Men in Black: International Movie Review

“There’s something wrong with Men in Black”

by Kumari Tilakawardane
Movies & TV Review

77

Men in Black: International Movie Review

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Yes, they’re back... again, and the only thing that’s alien is fun. The fourth Men in Black film crashes clumsily to earth.

The original Men in Black (1997) is one of those films that entered the public consciousness surreptitiously and just stayed there – sort of like an alien lifeforce that wheedled its way into human life and made itself at home, you might say. Most people have, somehow, seen it, and even if you haven’t you’re likely familiar with the imagery and concept – Will Smith and Tommy Lee Jones standing, arms crossed, in black suits with big black Wayfarers on, ready to fight against intergalactic threats.

The film, with its sci-fi concept, charismatic leads and easy humour, was ripe for sequel farming, and spawned Men in Black II (2002), Men in Black 3 (2012), and an animated TV series that ran from 1997 to 2001. It has now, 22 years later, given rise to a third sequel – Men in Black: International. The main question one has to ask about the existence of this film is “... why though?”

A transparent cash-grab aimed at the summer blockbuster market

2019’s entry into the MIB universe could arguably be listed as a spin-off, taking place as it does across the Atlantic in the UK. Set after the events of Men in Black 3, the film introduces new agents but reprises some of the key roles from previous films, including Emma Thompson’s Agent O and the beloved Frank the Pug (voiced by Tim Blaney). Chris Hemsworth is Agent H, one of the UK’s top extra-terrestrial spooks, while Tessa Thompson plays Agent M, who joins the bureau in the film after an impactful run-in with an extra-terrestrial invader in her youth. The pair are overseen by High T (Liam Neeson), the head honcho of the MiB bureau in London, who once partnered Agent H on a high-stakes Parisian mission.
Men in Black: International
The filmic concept – which is based on the 1990 comic book series by Lowell Cunningham – was wearing fairly thin by the time the third film came out in 2012, but this instalment really reiterates just how little there is left to explore. International does, at least, make a bit of an attempt at relevancy, by prodding tamely at the concept of the aliens as misunderstood migrants. The problem is that this idea dwindles into nothingness, with the film’s run-time padded out by fairly chemistry-less scenes, flat jokes and uninspiring action.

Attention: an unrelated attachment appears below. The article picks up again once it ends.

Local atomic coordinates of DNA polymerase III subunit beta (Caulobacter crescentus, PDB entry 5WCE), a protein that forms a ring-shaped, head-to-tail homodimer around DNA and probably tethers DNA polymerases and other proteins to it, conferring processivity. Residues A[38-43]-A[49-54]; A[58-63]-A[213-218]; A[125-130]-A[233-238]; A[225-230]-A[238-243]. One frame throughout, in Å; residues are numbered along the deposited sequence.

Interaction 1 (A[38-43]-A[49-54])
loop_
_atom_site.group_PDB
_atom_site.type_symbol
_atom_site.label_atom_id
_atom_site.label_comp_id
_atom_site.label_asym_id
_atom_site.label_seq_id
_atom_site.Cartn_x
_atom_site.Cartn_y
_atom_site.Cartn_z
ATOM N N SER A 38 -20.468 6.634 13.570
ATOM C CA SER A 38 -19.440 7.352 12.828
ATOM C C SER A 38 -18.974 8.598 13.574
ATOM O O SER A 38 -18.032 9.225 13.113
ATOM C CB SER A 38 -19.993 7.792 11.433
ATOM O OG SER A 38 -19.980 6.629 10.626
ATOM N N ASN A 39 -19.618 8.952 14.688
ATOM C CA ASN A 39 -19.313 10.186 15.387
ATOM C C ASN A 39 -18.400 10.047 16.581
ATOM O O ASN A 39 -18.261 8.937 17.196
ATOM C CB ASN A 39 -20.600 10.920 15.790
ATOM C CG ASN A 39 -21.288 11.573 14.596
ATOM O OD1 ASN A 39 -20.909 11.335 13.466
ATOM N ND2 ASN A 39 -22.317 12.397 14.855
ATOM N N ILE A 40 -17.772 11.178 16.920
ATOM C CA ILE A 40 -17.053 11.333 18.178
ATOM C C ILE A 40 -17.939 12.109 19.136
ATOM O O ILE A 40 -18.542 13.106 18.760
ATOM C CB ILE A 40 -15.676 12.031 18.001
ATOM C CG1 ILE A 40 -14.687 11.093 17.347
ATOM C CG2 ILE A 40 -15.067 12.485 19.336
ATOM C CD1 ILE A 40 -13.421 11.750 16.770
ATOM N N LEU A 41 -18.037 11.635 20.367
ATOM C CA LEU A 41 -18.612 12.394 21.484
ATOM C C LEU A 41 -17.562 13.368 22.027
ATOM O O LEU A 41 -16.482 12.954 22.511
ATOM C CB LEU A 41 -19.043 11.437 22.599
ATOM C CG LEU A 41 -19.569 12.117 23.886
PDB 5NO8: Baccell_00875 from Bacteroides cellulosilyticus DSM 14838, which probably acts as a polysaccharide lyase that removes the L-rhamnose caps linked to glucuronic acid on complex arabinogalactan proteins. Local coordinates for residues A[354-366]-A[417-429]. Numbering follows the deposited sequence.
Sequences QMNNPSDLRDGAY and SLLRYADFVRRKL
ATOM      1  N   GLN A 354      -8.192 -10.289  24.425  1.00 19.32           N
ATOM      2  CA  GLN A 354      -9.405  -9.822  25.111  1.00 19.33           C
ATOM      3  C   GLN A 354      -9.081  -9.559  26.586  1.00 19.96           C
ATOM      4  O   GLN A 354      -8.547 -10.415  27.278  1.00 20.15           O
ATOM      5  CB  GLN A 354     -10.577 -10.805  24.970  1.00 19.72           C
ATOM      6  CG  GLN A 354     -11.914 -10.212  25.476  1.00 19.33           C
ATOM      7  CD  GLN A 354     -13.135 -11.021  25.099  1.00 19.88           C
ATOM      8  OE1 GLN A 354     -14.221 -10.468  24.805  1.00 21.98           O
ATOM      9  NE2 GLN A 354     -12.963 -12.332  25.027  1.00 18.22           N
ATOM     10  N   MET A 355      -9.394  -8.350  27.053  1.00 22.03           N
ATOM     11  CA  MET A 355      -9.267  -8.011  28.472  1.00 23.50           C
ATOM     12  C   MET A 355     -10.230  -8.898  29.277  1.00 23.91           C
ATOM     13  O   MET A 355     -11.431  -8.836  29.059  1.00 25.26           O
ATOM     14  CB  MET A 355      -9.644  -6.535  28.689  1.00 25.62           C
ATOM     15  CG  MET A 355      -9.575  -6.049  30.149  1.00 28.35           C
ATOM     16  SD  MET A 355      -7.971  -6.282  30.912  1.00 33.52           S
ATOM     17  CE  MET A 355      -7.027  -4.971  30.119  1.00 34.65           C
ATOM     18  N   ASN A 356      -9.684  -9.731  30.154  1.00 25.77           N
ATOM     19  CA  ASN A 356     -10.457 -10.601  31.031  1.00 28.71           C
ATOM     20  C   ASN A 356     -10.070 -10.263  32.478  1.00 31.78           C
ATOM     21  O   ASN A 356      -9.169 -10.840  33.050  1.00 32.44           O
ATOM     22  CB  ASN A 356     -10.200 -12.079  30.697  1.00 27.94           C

In theory, this cast would suggest something at least half-way entertaining, but unfortunately the pairing of Neeson and Hemsworth doesn’t come anywhere near the Jones-Smith axis of the original films, and even Tessa Thompson’s introduction to the franchise feels lacklustre and uninspired by some almost-average material. Both Thompsons are wasted by the script, which is every bit a third-sequel-to-a-decades-old-alien-action-franchise. There are very few attempts to craft an original story, with the resulting plotline feeling very by-the-numbers, while lines of dialogue across the board throughout the film feel flat. A rare highlight is Pawny, an alien creature voiced by Kumail Nanjiani, who at least brings something a bit creative and fun to the film.

The signature move of the Men in Black is to wipe the memories of those who encounter aliens with a handy ‘neuralyzer’ - by the time the credits roll you’ll be wishing you had one of your own

You could be forgiven, after International’s opening sequence, for thinking that might actually be a pretty good summer blockbuster. There’s a strong start, which explains M’s backstory, before the film descends into beige-ness. Where the original film succeeded – in crafting characters that fit Smith and Jones like a glove – this one falls well short, serving Tessa Thompson and Hemsworth underwritten, underdeveloped and not well-suited characters to try to make something of.

This is a film conceived of the dusty, old and of-the-90s parts from the original franchise. Men in Black was a success, and has become a well-known part of Hollywood action/comedy lore, but International proves well and truly that times have changed. It seems like a real missed opportunity for the Tessa Thompson/Hemsworth pairing; both Marvel superstars who have proved their bankability and likeability before. This film, an over-extension of a well-worn franchise with two marketable stars slapped on the poster with little-to-no character development in the actual film, feels a lot like a transparent cash-grab aimed at the summer blockbuster market. The original Men in Black wasn’t exactly a masterpiece of cinema, but International makes it look like a veritable piece de resistance.

At some point in the film, M mutters darkly “there’s something wrong with Men in Black”, which, as it turns out, is basically the most insightful bit of dialogue in the film. The signature move of the Men in Black is to wipe the memories of those who encounter aliens with a handy ‘neuralyzer’ - by the time the credits roll you’ll be wishing you had one of your own.

Scores

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